When we last left the Hakuoki crowd in Kyoto Winds (the previous entry in the franchise), the Shinsengumi were in a bad state, but the game was rather good: despite the lack of interaction, the story was excellent and the different paths you could chose meant that replay value was very high. There were some niggles here and there, though. Has the city of Edo been more kind to us than Kyoto was? Let’s find out.
This is, through and through, a game that’s driven by its narrative. If you’re not familiar with the series, the game follows your adventures as a young girl in distress: your father’s missing, you’ve been taken in by a group of former Samuari called the Shinsengumi, who have some outstanding business with your father themselves. Without spoiling too much of the previous entry, the constant threat of change in feudal-era Japan mixes with your own issues as you develop feelings for any given male-tagonist, and you must navigate the turmoil while still keeping your heart (and life) in check. Some nasty details about yourself and your past have emerged, though, and the genetic mutation/Fury changes affecting the Shinsengumi (a lot like vampirism, but Japanese) come to a head… on your poor, little shoulders.
There’s a lot to like about the storytelling in the Hakuoki franchise, but I found the quicker pace of Edo Blossoms much more to my liking than what the slower (and longer) Kyoto Winds had to offer. If I’m being honest, however, I fail to see why the games needed to be split in two to begin with: it would have been better to simply release “Hakuoki”, include both games with the dynamics of Edo Blossoms and call it a day. Maybe one day I’ll know the reasoning behind this.
Another highlight aside from the great plot is the voice acting. Though not every single line of dialog is narrated, the bits that are, are done so in the exquisite, almost-over-acted-but-better-because-of-that way that only Japan can bring. The characters are deep, multi-layered and relatable, and it’s very easy to choose which husbando’s story to follow. There are plenty to choose from, as I mentioned before, so a lack of content won’t be an issue if you decide to pick the game up.
What might be an issue is the aforementioned lack of interactivity. There’s very little decision-making aside from which storyline to follow, and there does not seem to be any major consequence to choosing one option or another after you’ve started a husbando’s trail. The game simply tells the story and brings you along for the ride. It might be your cup of tea, and the story leaves little to nothing to be desired, but many times I wished for more control over what was happening. Thankfully, the interface is not completely bare of things to do, though: there are plenty of Japanese terms that are specific to both Feudal Japan and the Hakuoki series. These can be looked up on an interactive dictionary that pops up every time a challenging term is displayed. It’s great to have the option to brush up on the story, background of characters and, most of all, Japanese history through the language of the land. Of particular interest are the terms related to Feudal Japan, the Shogunate and its hierarchy, Samurai and other idiosyncrasies of the time period. Really, as a history lesson, it’s probably one of the best I’ve ever had. Certainly one of the most entertaining.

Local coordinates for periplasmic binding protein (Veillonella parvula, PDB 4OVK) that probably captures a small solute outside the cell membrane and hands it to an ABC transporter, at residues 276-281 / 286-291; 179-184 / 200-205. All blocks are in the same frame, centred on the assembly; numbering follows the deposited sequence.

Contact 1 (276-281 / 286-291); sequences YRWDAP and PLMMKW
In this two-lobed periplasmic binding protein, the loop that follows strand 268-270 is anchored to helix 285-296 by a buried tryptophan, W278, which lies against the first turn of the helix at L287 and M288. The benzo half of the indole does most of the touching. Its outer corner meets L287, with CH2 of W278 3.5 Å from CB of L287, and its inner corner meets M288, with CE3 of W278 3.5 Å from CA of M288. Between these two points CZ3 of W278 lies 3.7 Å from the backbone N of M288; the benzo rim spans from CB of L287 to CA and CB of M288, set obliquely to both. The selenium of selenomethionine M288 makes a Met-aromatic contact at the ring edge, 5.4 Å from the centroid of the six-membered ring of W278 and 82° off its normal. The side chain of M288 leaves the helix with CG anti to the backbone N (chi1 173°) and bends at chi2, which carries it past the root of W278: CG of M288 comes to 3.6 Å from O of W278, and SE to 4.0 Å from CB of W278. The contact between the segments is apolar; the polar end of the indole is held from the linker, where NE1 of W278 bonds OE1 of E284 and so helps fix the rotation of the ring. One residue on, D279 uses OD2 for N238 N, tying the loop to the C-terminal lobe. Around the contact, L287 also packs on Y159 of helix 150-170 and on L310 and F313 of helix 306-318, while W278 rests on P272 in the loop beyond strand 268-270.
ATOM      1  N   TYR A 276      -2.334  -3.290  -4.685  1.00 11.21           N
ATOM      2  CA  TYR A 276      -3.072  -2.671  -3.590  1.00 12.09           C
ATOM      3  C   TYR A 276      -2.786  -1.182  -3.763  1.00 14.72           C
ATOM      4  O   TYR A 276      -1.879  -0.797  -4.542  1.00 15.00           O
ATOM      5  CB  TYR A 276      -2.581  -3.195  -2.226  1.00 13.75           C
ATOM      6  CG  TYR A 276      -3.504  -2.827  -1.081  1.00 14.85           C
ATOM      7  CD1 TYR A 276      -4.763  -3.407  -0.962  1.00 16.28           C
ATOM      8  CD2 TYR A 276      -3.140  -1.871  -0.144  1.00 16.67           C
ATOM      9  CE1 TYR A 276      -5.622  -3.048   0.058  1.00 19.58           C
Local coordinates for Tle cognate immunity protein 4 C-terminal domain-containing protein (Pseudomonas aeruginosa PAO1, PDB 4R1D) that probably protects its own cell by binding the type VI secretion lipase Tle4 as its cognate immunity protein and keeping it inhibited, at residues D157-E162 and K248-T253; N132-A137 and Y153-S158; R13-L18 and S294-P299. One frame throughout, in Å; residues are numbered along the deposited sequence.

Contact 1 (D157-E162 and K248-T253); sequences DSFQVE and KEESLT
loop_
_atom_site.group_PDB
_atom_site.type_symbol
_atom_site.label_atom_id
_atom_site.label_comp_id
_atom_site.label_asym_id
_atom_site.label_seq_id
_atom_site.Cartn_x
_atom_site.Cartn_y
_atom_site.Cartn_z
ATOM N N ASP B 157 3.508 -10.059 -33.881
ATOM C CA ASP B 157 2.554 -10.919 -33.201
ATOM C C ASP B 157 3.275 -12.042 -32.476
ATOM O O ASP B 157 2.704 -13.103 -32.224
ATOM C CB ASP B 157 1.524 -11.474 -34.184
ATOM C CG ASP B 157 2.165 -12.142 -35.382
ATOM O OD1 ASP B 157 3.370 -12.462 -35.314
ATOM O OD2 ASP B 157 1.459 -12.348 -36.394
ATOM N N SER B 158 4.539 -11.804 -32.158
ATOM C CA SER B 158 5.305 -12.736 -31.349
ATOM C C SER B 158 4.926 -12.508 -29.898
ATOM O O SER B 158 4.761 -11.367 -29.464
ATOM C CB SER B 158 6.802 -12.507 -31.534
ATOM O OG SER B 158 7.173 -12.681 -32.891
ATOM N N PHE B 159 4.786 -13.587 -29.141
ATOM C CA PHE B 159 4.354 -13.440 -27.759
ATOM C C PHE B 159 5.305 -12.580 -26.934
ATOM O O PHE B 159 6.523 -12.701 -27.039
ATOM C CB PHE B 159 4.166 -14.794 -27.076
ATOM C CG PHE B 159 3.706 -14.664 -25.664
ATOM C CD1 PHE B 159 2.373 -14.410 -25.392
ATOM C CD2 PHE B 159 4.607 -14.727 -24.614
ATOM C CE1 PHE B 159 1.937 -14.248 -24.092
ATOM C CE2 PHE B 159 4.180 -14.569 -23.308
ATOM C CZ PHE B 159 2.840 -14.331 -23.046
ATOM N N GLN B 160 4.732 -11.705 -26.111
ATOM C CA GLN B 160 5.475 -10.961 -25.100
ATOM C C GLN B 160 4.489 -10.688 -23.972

Saldy, there are some issues that prevent me from fully recommending the title to anyone: the aforementioned lack of interactivity is probably the biggest gripe I had with the game, but there were also issues with the English localization (with some common terms being translated literally instead of being translated in according to their context), and honestly, the download size is ridiculously large for what the game is: over 3GB for basically stills with a bit of mouth movement and some transitions? It took me 2 days to download the game. My connection is slow, but still, if you’re running out of space on your (not inexpensive) Vita memory cards, this is a tough pill to swallow.
At the end of the day, however, this game is aimed directly at its core audience: not everyone will enjoy an Otome game to begin with, let alone a visual novel. But those that do will find in Hakuoki: Edo Blossoms a truly remarkable story, with memorable characters and a fantastic, in-depth depiction of a very interesting period in Japanese history, complete with commentaries on the social roles of women, the power struggle between socio-economic classes… and yeah, some love affairs. So, if that sounds like your kind of thing, I cannot recommend the game enough. I enjoyed it way more than I thought I would, and kept coming back for more, not out of necessity for the sake of this review, but out of intrigue as to what would happen next.
At a glance:
- Title: Hakuoki: Edo Blossoms
- Publisher: Idea Factory
- Developer: Idea Factory
- Format: PSN Download / Physical
- Memory Card Space Required: 3.2GB
- Cross Buy: No.
- Cross Save: No.
- PlayStation TV Compatible: Yes
Lover of portable gaming and horror cinema. Indie filmmaker and game developer. Multimedia producer. Born in Paraguay, raised in Canada. Huge fan of “The Blair Witch Project”, and “Sonic 3D Blast”. Deputy head at Vita Player and its parent organization, Infinite Frontiers.
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